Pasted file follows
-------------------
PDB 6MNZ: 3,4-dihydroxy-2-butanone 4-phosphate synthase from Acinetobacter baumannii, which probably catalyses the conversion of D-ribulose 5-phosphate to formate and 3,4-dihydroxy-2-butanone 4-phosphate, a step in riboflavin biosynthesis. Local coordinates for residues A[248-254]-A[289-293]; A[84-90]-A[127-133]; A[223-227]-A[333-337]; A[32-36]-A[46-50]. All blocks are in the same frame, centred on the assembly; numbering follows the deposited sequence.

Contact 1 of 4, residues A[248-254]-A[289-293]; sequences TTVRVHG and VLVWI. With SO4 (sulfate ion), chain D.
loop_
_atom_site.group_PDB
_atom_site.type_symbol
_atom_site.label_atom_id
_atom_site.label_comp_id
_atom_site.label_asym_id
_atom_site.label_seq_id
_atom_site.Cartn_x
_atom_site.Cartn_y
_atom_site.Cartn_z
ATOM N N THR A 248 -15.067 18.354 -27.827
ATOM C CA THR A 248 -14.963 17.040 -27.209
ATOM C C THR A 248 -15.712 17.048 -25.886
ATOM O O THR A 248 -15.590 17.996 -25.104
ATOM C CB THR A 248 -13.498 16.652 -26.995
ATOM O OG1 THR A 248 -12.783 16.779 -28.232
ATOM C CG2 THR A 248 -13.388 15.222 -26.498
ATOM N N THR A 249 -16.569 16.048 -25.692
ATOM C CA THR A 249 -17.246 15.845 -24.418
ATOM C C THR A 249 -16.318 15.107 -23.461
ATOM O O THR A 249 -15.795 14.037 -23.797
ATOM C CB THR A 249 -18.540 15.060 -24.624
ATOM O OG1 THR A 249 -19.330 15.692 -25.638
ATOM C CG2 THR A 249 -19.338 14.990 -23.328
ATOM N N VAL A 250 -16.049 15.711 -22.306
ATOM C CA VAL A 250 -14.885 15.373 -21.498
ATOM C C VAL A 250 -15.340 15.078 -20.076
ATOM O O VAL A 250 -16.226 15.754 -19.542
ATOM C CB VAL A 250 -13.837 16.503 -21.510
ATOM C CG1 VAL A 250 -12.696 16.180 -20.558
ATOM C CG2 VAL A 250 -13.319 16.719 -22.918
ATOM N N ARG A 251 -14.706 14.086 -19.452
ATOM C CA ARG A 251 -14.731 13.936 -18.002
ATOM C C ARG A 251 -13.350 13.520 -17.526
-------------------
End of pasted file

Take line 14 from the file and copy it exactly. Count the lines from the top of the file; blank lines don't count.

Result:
ATOM C CA THR A 248 -14.963 17.040 -27.209